Interview with *KizukiTamura
How would you explain the concept of abstraction/surrealism to someone who has never heard of it before?
Surrealism refers to certain definite codes rooted in psychoanalysis, philosophy etc. and favours associative, non-logical processes like in dreams or automatic writing. Whereas abstraction is rather a personal vision of reality at a given time. In photography, abstraction often leads to a poetic approach, but also gives the opportunity of experimenting.
What inspires you to use the concept of abstraction/surrealism for your artwork?
As a matter of fact, I work rather with abstraction than with surrealism. In my eyes, surrealism is nowadays a bit outdated, but I am still very fond of Breton, Magritte and others, who transformed the artistic standards of their time.
In my work I do not aim at abstraction for abstraction's sake. It is more a matter of encounters and emotions. Or sometimes something just happens by chance. Then comes the editing. This is for instance the case for "This morning". Editing is very important. It is then necessary to "switch off" and to think of nothing else than the picture you work on.
What do you want to express with your artwork? What’s your source of inspiration?
I tell stories and I try to share them. Sometimes people see exactly what I intend to show, sometimes they see something different and it is a new source of inspiration for me. It is like describing a dream by means of photography, or modifying the reality of everyday life.
What inspires me? Well, for sure the books I read (Japanese literature above all, and especially Haruki Murakami), music too, like lately Lou Doillon's wonderful album: [link]
Lynch and Cronenberg too are very inspiring for me. I also get a lot of stimulation from my personal experiences, encounters, from what I observe while walking on the street or sitting at a café. There are many factors. For instance, I would listen to David Bowie while working on "Hello", hence the subtitle "This afternoon an alien played with my heart". But the same day I may read a book by Tanizaki, watch on old film by Lynch, and spend some time talking with friends at a café.
How would you explain the concept of your "kaleidoscopic artwork"?
I have been using that concept for some time now but it is still quite up to date. I am glad to see that quite a few artists on dA have adopted it in their artistic expression. I am not going to mention them all here, but I think especially of Pierre *Une-Vache, Isabelle ~Izaaaaa, Christiane *scheinbar, Emmanuel *Art2mys and Hanan *partiallyHere. And particularly fondly of Dave *davespertine, of course.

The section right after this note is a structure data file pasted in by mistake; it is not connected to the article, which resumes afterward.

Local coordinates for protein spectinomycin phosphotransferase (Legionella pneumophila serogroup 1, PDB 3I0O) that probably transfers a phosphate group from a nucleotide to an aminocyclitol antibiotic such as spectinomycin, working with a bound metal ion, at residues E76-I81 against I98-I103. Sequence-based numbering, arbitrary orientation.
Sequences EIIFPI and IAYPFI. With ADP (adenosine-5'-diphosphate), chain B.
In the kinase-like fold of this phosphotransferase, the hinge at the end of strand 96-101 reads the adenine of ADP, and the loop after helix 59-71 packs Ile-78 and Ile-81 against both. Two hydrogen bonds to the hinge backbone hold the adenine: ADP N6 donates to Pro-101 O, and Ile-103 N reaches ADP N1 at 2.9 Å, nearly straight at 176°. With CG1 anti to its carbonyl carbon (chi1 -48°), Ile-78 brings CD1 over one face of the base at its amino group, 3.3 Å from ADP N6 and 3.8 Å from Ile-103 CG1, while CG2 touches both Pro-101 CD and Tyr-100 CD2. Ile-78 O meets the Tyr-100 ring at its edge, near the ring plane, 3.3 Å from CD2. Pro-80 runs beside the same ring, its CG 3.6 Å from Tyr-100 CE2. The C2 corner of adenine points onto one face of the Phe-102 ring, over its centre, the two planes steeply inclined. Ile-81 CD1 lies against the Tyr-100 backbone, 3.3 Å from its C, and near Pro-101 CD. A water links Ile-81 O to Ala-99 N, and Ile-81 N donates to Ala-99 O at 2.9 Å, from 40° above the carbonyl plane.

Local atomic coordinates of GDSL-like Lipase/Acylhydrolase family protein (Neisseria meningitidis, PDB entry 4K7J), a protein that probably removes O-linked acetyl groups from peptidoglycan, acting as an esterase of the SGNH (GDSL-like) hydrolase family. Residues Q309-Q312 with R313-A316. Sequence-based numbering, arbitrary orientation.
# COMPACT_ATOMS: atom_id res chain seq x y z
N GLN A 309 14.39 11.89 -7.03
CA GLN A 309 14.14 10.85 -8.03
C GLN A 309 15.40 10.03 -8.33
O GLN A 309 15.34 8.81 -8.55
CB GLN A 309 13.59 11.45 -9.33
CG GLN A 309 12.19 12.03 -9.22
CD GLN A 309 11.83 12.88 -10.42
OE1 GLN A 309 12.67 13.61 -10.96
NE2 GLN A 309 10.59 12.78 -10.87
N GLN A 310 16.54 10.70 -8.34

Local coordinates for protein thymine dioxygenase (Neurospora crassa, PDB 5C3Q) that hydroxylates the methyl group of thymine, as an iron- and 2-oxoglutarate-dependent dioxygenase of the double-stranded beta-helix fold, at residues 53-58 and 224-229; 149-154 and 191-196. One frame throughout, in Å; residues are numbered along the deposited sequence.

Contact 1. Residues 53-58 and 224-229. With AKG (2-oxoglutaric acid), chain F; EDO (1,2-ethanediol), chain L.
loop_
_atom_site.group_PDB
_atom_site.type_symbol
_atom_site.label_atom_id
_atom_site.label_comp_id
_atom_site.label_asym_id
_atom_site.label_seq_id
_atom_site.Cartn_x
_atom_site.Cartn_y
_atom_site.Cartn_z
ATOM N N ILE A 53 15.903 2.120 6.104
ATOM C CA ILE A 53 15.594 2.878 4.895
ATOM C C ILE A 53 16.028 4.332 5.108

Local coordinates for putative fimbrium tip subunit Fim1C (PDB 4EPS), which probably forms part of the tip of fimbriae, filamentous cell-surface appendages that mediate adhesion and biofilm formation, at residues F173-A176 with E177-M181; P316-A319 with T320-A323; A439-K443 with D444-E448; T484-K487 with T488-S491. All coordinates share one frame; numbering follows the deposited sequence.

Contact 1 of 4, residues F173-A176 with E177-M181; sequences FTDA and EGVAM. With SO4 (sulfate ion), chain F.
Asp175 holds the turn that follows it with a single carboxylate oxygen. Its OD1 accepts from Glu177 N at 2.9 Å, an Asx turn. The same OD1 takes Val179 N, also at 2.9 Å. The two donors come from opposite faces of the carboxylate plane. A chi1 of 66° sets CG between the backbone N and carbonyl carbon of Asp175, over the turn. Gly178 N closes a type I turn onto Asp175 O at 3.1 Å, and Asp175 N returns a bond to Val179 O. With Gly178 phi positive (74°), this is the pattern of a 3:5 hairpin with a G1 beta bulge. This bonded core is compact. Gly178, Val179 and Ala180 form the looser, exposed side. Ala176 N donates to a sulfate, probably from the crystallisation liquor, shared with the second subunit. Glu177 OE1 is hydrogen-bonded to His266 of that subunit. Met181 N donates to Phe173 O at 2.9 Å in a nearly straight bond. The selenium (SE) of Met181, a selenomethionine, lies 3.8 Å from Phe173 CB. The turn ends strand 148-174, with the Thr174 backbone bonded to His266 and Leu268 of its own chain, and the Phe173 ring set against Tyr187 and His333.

To read more on the subject, I recommend this link (thanks to *ideoda): [link]
And as a conclusion on that matter, some years ago I published a book [link] on Blurb, on the cover of which it reads:
- Squaring the circle of pictures
- in multiplying mirrors
- leads to the inescapable core of things.
Do you think that the “quality” of an artwork depends more on technical perfection or on the message/expression?
Technique is useful, of course, but it is never more than just a tool. Sure, the "message" (the meaning) is important, and material realization just as well. But it is quite possible to produce a very beautiful picture with a Smartphone, just as it is possible to produce a very poor picture with the latest Canon.
Who’s your favourite visual artist and why?
Mark Rothko and Pierre Soulages, definitely. It may seem a bit paradoxical to mention painters here, but they both modified completely our approach of art in general.
Which group on dA would you recommend to someone who’s searching for abstract/surreal photography?
I am administrator of (thanks to ^Kaz-D). I think that this group is very open and offers a large sample of interesting works. Our group is doing quite well, even though we do insist on quality. There are many groups on dA who are less popular but do an excellent work, and without being specialised in abstract expression they have an "abstract component" which deserves to be mentioned:
Do you have any advices for absolute beginners or is there anything else that you’d like to say about abstract/surreal photography?
Let your imagination and inspiration go. Don't think too much. Try and try again, whatever the tool, as I said earlier. Make emotion and reality collide for transformation. Abstraction is not just anything, it is an open door to a huge scale of possibilities.